Right Now, It's as Cold in Canada as Where Our Rover Is on Mars

A frigid spell has brought Winnipeg's temperature down to that of a planet millions of miles further from the sun than we are.
Snow on the polar cap of Mars ... during the summer on the planet, photographed in April of 2000 (NASA/JPL/MSSS)

Canada is having a cold snap at the moment. This week, in Southern Manitoba, the temperature reached a blisteringly frigid -31 degrees Celsius, or nearly -24 Fahrenheit. (Wind chill values in Winnipeg—in case you were curious and/or in need of some meteorological schadenfreude—dipped to -58 Fahrenheit.) Which is crazy, and which makes for, as Yahoo's Geekquinox blog puts it, "the coldest afternoon temperatures the area has seen in several years." 

The cold spell also puts Canada into some rarified company. Because you know what other place has recently registered a temperature of -31 degrees Celsius? Mars. Yep, Mars—a planet located many millions of miles farther from the sun than we are.* Over on the Red Planet, NASA's Curiosity rover regularly sends temperature data to us via its REMS (Rover Environmental Monitoring Station) instrument. And over the past month, Yahoo notes, REMS has been reporting daily high temperatures on Mars that range from -25 to -31 degrees Celsius. (Mars seems to be having its own cold spell: The -31 degrees Celsius temperature is the coldest daily high the rover has recorded since it landed on the planet in August 2012.)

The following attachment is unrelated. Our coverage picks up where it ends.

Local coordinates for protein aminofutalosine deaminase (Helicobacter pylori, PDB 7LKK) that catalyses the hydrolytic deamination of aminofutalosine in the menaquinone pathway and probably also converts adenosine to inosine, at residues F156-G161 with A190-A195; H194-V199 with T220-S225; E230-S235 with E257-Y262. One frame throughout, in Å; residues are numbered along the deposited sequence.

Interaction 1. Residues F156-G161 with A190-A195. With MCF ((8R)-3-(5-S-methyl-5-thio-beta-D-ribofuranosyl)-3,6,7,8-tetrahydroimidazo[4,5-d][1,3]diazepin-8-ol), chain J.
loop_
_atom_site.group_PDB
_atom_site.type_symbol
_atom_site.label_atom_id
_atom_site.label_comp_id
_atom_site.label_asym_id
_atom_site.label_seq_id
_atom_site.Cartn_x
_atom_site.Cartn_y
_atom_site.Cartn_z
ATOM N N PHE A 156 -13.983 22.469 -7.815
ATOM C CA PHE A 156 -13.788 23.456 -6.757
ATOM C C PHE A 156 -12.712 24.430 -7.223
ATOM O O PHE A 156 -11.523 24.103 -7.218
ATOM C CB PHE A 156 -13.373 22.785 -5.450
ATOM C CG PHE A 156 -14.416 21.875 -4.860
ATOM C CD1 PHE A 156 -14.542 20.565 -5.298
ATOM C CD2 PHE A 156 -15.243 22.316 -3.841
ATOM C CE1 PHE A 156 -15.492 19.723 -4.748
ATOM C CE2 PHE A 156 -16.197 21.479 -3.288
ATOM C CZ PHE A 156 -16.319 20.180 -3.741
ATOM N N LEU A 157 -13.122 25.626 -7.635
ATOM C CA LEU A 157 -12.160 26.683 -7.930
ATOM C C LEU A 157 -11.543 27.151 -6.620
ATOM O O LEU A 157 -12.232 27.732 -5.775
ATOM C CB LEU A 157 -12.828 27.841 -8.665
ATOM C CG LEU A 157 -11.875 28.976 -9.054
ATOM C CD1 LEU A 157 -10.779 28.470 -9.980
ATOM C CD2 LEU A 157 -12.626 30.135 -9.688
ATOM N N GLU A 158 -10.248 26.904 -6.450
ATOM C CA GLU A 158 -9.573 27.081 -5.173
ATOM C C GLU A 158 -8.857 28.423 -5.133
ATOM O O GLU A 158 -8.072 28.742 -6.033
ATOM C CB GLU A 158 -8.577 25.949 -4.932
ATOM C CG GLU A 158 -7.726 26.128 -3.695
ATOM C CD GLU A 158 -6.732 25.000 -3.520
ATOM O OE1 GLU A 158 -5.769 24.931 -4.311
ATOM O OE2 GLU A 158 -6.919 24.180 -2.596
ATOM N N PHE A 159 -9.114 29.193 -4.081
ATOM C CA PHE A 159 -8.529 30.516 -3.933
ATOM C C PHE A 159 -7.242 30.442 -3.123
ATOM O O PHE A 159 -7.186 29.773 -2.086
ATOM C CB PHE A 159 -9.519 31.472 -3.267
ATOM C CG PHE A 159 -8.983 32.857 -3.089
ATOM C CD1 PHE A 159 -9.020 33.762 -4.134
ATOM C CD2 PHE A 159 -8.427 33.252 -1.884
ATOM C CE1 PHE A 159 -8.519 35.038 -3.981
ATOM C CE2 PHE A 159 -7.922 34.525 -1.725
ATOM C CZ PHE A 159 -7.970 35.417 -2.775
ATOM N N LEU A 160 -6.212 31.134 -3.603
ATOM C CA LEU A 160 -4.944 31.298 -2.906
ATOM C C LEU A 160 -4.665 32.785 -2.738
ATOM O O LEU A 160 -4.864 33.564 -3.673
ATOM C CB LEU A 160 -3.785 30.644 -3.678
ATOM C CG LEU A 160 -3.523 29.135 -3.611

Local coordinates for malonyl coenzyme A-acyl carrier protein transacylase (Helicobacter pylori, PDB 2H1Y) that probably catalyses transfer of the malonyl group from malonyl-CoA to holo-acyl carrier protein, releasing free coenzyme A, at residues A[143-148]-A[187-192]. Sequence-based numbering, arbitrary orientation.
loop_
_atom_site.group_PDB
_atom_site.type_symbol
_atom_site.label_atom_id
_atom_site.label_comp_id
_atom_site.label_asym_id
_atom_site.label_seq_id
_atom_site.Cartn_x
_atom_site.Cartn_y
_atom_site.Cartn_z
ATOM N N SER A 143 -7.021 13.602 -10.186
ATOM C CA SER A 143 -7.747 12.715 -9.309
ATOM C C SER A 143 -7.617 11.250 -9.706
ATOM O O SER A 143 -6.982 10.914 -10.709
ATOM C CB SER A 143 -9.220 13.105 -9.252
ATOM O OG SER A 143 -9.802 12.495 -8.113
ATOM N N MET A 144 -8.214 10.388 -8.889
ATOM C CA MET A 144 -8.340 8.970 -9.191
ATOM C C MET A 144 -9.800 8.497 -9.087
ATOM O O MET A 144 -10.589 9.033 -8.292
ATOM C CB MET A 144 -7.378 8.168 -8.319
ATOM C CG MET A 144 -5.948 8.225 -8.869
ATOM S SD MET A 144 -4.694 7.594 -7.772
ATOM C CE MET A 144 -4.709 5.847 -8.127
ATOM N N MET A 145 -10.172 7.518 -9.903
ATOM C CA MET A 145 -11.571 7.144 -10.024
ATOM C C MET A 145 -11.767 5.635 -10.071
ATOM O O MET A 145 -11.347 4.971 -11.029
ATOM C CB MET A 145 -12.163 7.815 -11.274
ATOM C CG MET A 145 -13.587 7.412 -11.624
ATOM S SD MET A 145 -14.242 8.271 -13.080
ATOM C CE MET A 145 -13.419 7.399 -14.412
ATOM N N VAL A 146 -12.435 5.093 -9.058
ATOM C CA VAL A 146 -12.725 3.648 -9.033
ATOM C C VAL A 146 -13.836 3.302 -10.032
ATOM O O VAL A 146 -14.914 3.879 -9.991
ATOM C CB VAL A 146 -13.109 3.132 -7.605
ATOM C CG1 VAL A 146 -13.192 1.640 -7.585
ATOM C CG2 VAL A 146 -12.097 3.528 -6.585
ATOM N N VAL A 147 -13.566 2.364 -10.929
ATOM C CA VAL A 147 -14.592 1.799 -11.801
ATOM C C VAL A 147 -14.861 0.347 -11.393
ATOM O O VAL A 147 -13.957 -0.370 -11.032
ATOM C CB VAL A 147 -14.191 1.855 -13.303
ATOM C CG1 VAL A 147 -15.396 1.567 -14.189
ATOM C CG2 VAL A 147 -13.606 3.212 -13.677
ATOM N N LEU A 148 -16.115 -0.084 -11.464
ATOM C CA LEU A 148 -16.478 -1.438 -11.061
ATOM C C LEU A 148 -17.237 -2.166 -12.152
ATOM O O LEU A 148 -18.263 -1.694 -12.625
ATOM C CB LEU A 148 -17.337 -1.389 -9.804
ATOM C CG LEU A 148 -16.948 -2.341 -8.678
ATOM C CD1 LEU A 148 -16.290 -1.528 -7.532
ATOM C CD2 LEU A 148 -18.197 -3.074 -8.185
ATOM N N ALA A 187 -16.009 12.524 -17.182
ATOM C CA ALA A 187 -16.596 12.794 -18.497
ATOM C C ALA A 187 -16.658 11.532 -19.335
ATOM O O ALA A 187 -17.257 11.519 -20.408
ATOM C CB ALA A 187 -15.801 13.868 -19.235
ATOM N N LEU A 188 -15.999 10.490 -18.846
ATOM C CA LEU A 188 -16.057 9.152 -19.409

It's worth noting that Mars, like Earth, has its own climates—and the area where Curiosity is tooling around, The Smithsonian notes, is roughly equivalent to the latitude of Venezuela. So the temperature comparison is a bit of an apples-to-oranges matchup ... just with really cold apples. And really, really cold oranges. 

The Manitoba Museum via The Smithsonian


This sentence originally specified the average Mars-to-Earth distance (140 million miles); since the planets' orbital speeds mean that their distance from each other is constantly changing, though—and since the most relevant factor here is distance from the sun, anyhow—I removed the specific number after publication.

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Megan Garber is a staff writer at The Atlantic.

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